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Thread: D. aliciae and black leaves from crown

  1. #17
    Tropical Fish Enthusiast jimscott's Avatar
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    I don't think this species requires a dormancy. Temps are right around 70, very stable. Lighting is ~15 hours per day, under a fluorescent light, since November. And now the next leaf opening up is perfectly normal. Go figure....

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    Meaven's Avatar
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    i'd like to get it under a microscope...

    my aliciae does the same thing.
    if i were ruler of the world, anyone who defined a nepenthene as a "companion plant" to orchids would be fired from a cannon atop mt. kinabalu.

  3. #19
    Moderator Joseph Clemens's Avatar
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    This is something that was reported on, I believe, back in the 1970's. Here is a short description of the issue.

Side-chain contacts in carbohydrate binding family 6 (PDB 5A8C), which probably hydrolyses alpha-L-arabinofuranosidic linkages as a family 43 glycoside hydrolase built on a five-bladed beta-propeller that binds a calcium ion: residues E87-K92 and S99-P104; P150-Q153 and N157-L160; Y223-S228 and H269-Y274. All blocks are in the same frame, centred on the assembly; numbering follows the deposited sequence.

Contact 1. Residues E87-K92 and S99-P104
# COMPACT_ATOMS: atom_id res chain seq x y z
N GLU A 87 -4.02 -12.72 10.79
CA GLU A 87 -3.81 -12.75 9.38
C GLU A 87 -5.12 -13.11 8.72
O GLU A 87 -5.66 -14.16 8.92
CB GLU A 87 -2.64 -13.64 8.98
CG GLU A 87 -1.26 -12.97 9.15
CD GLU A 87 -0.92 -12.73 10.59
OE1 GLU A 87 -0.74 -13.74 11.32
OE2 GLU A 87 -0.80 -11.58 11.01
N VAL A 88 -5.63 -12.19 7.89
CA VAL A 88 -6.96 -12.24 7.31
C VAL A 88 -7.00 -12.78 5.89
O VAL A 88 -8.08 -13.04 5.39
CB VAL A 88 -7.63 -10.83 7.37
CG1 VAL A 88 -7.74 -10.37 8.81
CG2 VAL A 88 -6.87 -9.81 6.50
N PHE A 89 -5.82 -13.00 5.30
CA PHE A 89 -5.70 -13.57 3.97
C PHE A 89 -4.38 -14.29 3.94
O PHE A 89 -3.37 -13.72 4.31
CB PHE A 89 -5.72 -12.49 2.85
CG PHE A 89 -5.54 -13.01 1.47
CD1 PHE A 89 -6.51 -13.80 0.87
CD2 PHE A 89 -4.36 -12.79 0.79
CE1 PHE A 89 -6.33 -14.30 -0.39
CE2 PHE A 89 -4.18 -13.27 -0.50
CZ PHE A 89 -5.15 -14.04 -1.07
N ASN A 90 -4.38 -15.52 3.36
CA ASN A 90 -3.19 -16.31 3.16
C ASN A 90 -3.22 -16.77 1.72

The darkening of the growth point, as shown by the photographs shared here, is caused by humic acids, and perhaps other solubles, wicking up and depositing themselves, first on the hairs and stipules of the leaf primordia, eventually covering the entire surface of the growth point and leaf primordia. My experience is that this can have a damaging effect on the growing point and can supress new growth. The easiest way to reduce this is to gently provide overhead watering with warm, purified water as often as necessary to reduce this precipitate. Another solution would be to use less peat moss, since it is a strong source for the most offending compounds, though other media ingredients may also be sources. It is also affected by temperature, ambient humidity, air movement, etc.



    Joseph Clemens
    Tucson, Arizona, U S A

  4. #20
    Hello, I must be going... Not a Number's Avatar